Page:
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A steady workflow is essential when optimizing productivity in music production. Creating order in your flow makes the creation process easier to manage, less overwhelming, and more fun. Whether you’re doing work for a client, producing on a deadline, or just tracking your own passion project, a solid workflow is the difference between sanity and utter chaos.
Before attempting to organize your entire process into a cohesive workflow, it’s important to understand a few things. A workflow won’t succeed without the following: you must have a basic understanding of the tools you’re working with, and you must have an idea to build upon.
Spire Studio is ideal for creating a streamlined workflow. Spire Studio’s easy-to-use hardware features and app make for the perfect companions to your process. However, there are many recording effects and features to be creative with, so finding a productive workflow can be tricky to establish effectively.
We’re here to help you find your groove in Spire Studio with some helpful tips to get you started. Try these six tips to create a workflow in Spire Studio so you can jump right into your process.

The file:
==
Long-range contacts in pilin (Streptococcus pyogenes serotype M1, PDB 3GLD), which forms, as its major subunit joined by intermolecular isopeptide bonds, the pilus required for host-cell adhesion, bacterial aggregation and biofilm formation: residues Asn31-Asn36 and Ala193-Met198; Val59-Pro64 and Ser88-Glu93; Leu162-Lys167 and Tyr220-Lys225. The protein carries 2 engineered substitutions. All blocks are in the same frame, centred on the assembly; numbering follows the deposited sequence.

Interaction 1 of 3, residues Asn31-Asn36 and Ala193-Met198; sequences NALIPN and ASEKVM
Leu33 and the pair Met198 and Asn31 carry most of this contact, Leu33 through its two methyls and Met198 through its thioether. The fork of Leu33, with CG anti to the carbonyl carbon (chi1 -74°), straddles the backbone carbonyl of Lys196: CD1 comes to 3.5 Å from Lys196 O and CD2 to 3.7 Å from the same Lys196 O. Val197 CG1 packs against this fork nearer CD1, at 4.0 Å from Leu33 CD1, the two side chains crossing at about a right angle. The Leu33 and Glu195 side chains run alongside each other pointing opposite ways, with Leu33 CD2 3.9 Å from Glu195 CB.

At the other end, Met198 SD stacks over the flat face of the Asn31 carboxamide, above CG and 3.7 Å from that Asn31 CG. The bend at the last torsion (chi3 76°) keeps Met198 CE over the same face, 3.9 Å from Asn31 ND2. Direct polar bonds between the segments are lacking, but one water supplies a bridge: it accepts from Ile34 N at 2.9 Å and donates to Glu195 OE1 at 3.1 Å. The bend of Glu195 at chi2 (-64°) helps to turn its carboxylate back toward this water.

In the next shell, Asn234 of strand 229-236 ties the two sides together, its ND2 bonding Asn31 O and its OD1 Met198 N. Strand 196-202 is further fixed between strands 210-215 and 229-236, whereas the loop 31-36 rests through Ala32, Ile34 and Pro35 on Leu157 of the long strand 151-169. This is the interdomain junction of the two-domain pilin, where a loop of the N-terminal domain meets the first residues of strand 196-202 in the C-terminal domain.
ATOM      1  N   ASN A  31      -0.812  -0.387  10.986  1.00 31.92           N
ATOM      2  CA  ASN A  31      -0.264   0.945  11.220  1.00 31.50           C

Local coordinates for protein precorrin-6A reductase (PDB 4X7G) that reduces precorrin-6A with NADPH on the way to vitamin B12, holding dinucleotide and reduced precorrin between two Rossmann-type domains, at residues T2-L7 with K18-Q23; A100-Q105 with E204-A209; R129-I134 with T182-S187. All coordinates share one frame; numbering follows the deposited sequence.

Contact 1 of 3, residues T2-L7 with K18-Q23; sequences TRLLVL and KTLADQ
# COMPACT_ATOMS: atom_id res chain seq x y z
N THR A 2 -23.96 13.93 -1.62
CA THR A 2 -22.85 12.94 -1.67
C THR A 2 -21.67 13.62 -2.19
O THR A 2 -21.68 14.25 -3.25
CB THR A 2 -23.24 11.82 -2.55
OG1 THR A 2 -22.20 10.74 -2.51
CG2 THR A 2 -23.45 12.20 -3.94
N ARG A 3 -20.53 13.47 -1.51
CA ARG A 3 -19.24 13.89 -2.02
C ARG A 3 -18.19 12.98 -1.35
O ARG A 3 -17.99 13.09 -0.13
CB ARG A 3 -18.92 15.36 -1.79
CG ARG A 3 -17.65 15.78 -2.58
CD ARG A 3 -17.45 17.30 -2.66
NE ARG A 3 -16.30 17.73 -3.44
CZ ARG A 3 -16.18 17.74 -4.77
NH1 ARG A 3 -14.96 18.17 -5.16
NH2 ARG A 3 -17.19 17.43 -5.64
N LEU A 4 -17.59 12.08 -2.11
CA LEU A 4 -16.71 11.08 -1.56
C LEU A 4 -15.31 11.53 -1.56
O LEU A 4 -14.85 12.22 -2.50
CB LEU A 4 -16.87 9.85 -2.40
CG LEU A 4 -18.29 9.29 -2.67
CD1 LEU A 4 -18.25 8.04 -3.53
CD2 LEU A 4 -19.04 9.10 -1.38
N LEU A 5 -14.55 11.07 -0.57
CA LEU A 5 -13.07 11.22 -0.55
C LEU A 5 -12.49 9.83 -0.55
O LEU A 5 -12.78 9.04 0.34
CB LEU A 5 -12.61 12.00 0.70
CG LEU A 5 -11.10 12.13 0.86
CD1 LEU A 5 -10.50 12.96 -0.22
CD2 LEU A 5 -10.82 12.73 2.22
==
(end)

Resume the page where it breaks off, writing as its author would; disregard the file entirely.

As mentioned earlier, it’s imperative to understand the tools you’re working with, and Spire Studio is no exception. When you’re working in Spire, you’ll need to understand the lay of the land to establish the foundation of your workflow.
You’ll need to know where to find your recording effects, where your metronome lives, and where to mix your tracks. You can find all three below:
Your recording effects are split into three categories from left to right: amp simulators, Spaces, and Pedals. The amp simulators are pretty self-explanatory, but the Spaces and Pedals are more nuanced in their functions.
Once you’re comfortable with Spire’s layout, you can start tracking.
Soundcheck and Enhance are two functions in Spire Studio that are extremely important to starting and finishing a track. Soundcheck is software that detects your instrument, sets the input level to avoid clipping, and sculpts your tone to make your instrument sound its best. Simply push the Soundcheck button on your Spire Studio hardware and play your instrument—Spire Studio will do the rest for you.
Top Tip: A great way to establish a workflow is to Soundcheck every track before you push record. It creates a habit, as well as a uniform collection of levels.
Enhance uses intelligent analysis to improve the clarity of your mix while boosting its loudness by analyzing and correcting your tracks for mix imbalances, frequency levels, and loudness. You should always use Enhance when wrapping up your project to make your audio top quality. You can find Enhance in the export screen below.